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Curbelo: I made a promise that I would fight for better healthcare for the country

House Speaker Paul Ryan, center, with Rep. Greg Walden, right, and House Majority Whip Kevin McCarthy, speaks during a news conference on the American Health Care Act.
House Speaker Paul Ryan, center, with Rep. Greg Walden, right, and House Majority Whip Kevin McCarthy, speaks during a news conference on the American Health Care Act. AP

Remember back in 2010 when Congress was preparing to pass the Affordable Care Act? Politicians, pseudo-journalists, and artificial activists from the far right went into full-on panic mode, issuing dire warnings about the legislation’s apocalyptic consequences. People would suffer, they insisted, and our nation would not survive. One prominent, albeit thoughtless, political figure predicted that Americans would face the wrath of so-called death panels if the legislation President Obama regrettably decided to make eponymous became law.

Despite my many objections to the ACA — principled opposition to its excessive government mandates, fines, and threats against citizens and the discrimination against young people, for example — I lamented then the disingenuous nature of the opposition and the despicable tactics used to scare Americans and bolster political fundraising. Deeply flawed and fiscally unsustainable, little doubt remains that the healthcare system must be fixed. But the most drastic scenarios painted by the opposition at the time have simply never materialized.

Sadly, the far left is today simply imitating the reprehensible conduct exhibited by many on the far right in 2010. Words like “unconscionable,” “immoral,” and “cruel,” get tossed around generously in response to the House’s consideration and approval of the American Health Care Act. Americans are being told that they will die as a consequence of this legislation and that life in our country will be miserable should it become law.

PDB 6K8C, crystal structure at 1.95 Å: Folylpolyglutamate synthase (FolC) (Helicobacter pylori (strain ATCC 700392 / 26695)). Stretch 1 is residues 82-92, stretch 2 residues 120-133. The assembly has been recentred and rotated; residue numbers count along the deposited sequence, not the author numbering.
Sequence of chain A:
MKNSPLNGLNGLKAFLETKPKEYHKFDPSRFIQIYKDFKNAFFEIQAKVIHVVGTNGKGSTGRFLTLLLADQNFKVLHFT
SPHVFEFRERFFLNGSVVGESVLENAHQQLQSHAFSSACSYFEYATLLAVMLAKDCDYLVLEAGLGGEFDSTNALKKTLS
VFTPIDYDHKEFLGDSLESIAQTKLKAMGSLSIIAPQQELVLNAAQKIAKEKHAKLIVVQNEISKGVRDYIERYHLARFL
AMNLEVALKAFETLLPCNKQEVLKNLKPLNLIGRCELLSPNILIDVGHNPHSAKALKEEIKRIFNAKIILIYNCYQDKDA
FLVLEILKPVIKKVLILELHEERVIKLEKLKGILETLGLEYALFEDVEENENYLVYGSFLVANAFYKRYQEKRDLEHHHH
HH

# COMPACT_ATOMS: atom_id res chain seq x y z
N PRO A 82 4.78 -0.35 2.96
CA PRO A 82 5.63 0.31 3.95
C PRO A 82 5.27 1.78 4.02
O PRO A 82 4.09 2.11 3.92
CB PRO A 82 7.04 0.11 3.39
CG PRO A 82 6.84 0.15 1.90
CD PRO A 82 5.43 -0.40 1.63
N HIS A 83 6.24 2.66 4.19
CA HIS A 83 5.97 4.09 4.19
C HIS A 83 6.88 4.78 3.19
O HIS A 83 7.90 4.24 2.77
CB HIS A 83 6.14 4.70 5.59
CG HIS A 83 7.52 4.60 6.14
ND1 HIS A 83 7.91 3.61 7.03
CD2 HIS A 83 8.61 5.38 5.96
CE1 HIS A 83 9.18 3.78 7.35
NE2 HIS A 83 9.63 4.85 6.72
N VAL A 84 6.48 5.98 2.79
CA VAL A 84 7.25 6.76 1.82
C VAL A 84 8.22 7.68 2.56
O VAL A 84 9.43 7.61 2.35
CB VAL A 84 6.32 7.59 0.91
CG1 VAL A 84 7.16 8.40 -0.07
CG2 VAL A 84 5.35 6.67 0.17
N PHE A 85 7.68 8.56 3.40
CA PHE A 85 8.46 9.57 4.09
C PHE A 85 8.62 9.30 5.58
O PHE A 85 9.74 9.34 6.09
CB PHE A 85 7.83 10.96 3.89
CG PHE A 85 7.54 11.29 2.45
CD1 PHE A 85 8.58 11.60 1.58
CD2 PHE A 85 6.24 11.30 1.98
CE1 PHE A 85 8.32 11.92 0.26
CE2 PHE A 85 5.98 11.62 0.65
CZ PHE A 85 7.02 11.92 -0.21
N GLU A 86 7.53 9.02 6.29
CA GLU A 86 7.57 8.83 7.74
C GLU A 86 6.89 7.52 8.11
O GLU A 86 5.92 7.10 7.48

One group recently claimed that the proposal would consider victims of rape and domestic violence as having a pre-existing condition, earning a full four Pinocchios from The Washington Post, the highest measurement in deceitful rhetoric. Opponents often ignore key provisions in the new AHCA, many introduced by Democrats, that prohibit discrimination against women, allow young people to stay on their parents’ plans longer, guarantee access to healthcare for those suffering from pre-existing conditions, and more.

To be sure, the legislation moved out of the House last week is far from perfect and needs to be improved. Many people have serious and legitimate concerns — myself included. However, the sheer complexity of healthcare in America means that no bill will ever please everyone. While some today applaud the ACA, many others are facing higher premiums, fewer options, and reduced access to care. In many counties, like Monroe, there is only one insurance provider left. In some counties in Iowa and other states there are none. That’s right, no insurance options at all for those in the individual market.

Before last week’s vote I received strong assurances that major improvements would be made in the Senate. I have been in contact with various offices in that chamber for weeks, and I am particularly focused on making sure we increase the amount of the tax credits for lower-income Americans and for those nearing the age of retirement. I was displeased with the changes that raised questions about coverage for people with pre-existing conditions, but hours before the vote we secured the inclusion of an amendment that further protects sick Americans who may have failed to keep continuous coverage in certain states. The legislation guarantees the issuing of health policies to everyone no matter their health status. Almost every person in the country has a family member living with a pre-existing condition, myself included, and I firmly believe all our loved ones deserve access to high-quality care.

For my colleagues who view service in Congress as career, the easiest thing is always to cut and run when controversial issues come up. Being a perpetual No vote takes little work. It’s much harder to be a true legislator and use every resource to strengthen legislation and improve it for your community and the country. I have no trouble saying No. I have said it to presidents of both parties and to my own leadership.

However, I made a promise that I would fight for better healthcare for our country, for a market-based system where Americans, not special interests, are in control and can make the best healthcare choices for themselves and their families.

The legislation before Congress today gets us closer to such a system, though much work remains. With last week’s House vote, that process can continue. And this process should be sober and thoughtful. Only when every American has access to best healthcare system in the world should there be celebration.